Influencing Canola Health

A healthy crop is key to high yields and high quality of the end product. Any nutrient deficiency will reduce the ability of canola not only to grow according to its genetic potential but also to resist insect pests and diseases to remain healthy. Balanced nutrition is essential for the growth and development of canola crops.

A large number of deficiency symptoms will appear in the crop as a consequence of a lack in the availability of nutrients. A crop which is not healthy will have poorer defense mechanisms and less tolerance against fungi, insects and abiotic stress, affecting the overall crop growth and quality. canola shares many of the same diseases and pests with other members of the brassica family.

Sulphur influences natural defence mechanisms

Sulphur influences, not only in the quantity of proteins, but also the quality through the synthesis of sulphur containing amino acids (cysteine and methionine), these amino acids are also the precursors of co-enzymes and glucosinolates. The latter are essential since they contribute to the canola’s resistance to disease and parasites although too high a content renders the oilcakes unsuitable for consumption by monogastric animals. The current “00” varieties have glucosinolate contents between 8 and 15 μmoles/g of seed.

Pathogens represent a threat to the crop, but the pressure from these organisms can be reduced by not too narrow crop rotation. The rate of infestations decreases considerably with rotations from 3 (17%) to 6 (33%) years.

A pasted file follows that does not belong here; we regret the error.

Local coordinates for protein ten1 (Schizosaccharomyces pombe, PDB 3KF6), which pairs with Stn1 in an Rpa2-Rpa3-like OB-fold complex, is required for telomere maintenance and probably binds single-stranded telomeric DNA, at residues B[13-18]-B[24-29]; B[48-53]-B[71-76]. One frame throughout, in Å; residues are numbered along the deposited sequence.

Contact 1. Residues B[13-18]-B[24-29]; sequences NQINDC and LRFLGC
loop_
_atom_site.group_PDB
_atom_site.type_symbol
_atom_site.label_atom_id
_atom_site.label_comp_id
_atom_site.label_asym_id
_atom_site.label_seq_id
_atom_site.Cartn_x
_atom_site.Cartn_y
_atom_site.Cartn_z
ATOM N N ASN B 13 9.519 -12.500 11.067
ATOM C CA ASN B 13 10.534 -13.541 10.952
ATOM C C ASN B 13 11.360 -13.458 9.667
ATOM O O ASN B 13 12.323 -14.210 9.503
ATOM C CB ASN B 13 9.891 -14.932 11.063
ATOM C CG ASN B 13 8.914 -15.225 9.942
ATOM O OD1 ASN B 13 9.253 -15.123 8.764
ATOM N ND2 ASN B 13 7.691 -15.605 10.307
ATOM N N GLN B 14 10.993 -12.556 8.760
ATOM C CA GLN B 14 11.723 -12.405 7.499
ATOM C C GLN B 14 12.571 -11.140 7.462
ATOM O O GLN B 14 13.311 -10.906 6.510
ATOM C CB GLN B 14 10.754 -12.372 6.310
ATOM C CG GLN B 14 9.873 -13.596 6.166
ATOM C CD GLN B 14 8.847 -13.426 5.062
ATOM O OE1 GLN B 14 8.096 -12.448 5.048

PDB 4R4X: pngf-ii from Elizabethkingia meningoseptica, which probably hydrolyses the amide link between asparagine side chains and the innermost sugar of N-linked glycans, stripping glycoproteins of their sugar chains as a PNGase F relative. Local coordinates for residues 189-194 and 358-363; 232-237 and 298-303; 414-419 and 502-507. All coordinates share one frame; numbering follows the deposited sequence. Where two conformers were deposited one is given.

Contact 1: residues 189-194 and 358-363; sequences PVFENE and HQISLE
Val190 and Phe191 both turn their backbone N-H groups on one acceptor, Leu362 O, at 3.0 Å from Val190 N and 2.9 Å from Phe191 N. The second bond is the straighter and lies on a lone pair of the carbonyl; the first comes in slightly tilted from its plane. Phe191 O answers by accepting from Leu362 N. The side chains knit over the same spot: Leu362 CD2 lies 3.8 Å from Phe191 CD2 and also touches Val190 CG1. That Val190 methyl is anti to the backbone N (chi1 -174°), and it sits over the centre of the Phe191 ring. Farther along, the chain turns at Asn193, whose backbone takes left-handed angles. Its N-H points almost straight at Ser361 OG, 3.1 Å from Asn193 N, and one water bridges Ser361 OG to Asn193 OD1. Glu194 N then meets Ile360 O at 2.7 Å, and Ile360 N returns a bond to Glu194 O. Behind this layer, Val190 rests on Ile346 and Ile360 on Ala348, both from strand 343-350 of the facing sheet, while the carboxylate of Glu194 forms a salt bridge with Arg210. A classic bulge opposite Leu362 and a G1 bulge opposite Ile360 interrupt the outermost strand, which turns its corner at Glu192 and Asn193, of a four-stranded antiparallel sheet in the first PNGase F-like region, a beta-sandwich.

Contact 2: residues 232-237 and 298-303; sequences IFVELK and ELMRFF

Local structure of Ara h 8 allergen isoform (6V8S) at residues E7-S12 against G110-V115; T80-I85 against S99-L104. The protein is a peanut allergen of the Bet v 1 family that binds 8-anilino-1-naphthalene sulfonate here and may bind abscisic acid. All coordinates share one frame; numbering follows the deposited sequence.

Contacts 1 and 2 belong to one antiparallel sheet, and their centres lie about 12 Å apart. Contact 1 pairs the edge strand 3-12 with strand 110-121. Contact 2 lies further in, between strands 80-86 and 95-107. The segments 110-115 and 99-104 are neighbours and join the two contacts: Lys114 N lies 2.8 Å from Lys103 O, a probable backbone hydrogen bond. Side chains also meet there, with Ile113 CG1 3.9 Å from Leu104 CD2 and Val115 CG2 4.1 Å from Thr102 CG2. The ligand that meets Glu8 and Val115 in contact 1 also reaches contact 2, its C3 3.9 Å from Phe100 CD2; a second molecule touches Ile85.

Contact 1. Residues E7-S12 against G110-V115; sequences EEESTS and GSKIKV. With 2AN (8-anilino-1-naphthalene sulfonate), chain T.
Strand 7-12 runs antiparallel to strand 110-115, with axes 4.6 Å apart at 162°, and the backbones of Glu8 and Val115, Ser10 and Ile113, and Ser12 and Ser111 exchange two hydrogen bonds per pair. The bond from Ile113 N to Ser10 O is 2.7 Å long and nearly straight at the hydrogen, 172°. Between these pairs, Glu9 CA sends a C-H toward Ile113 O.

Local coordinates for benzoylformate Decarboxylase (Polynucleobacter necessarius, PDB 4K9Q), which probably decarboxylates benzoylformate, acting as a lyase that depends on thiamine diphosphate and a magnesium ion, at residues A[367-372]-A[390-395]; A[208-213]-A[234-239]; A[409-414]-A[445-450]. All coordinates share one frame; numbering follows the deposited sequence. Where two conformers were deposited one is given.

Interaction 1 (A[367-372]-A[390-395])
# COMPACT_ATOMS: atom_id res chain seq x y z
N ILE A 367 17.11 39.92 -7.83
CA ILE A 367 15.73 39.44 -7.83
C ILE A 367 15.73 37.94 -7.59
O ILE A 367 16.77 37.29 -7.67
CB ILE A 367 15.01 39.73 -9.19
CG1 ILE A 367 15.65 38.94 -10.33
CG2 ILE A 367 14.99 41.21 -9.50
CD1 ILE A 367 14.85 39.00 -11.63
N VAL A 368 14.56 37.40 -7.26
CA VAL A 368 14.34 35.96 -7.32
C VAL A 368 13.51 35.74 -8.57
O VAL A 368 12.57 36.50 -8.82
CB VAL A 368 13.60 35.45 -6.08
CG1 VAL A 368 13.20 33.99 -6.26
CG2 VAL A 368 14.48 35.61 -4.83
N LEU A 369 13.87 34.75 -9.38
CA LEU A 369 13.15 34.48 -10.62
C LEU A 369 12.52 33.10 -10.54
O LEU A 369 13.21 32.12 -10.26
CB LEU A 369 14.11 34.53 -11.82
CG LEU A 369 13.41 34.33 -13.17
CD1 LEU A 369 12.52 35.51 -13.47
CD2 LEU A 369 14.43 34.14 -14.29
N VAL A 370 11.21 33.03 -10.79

canola should be grown in rotation

Pathogens and pests affecting canola growth and development

Clubroot

canola club rootClubroot is an increasing problem in canola and close rotations has exacerbated this problem. Plants can wilt in hot, dry weather, be very stunted and might die out completely.

Clubroot is caused by a soil-borne fungus and affects all brassica species. It infects root tissues, stimulating abnormal growth of affected parts. This clubbed tissue significantly restricts growth and can also release spores which can be transferred to other fields.

Within the soil, these spores can last over ten years, infecting any subsequent brassica crop in the rotation. While some fungicides are available, these are limited in activity and not available in many countries. Resistant varieties are also limited in their availability to resist all clubroot variants.

Liming to maintain a pH above 7.2 as part of an integrated control program which utilizes calcium-based fertilizers will help to suppress the pathogen.

Good rotations (every 7 years) between Brassica crops (canola and vegetable brassicas); practices that minimize the spread of infected soil; better drainage and control of all brassica family weeds are all recommended methods of minimizing clubroot.

Sclerotinia

Sclerotina stem rot, also called Stalk break or White mould, can be one of the most destructive diseases in canola. The severity of the attacks vary from year to year depending on the weather, but it also varies from region to region or even from field to field. As the scale of production of canola has increased, Sclerotinia has become a more serious problem. The reason can be more narrow rotations, and/or denser canopies. Humid weather makes Sclerotinia thrive in the crop.

The infections of Sclerotinia occur when the canola plants are in bloom. The fungus is soil born and has a large range of hosts that includes more than 75 broad-leaf plant families. The result of Sclerotinia infections are premature ripening and crop lodging, leading to general loss in production.

Excess Nitrogen fertilization will produce a lush, humid plant canopy that will favour Sclerotinia in addition to delay crop maturity. Soil analysis are necessary to test for soil nutrients and add only the necessary amount of N-fertilizer.

Pests

Several pests can affect the growth and development of canola, such as diamond back moth, bertha armyworm, cabbage root maggot, cutworms, flea beetles, grasshoppers, lygus, cabbage seed pod weevil, Swede midge, among others.

 

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Markus Braaten
Markus Braaten
Market Development Manager, Digital Agronomy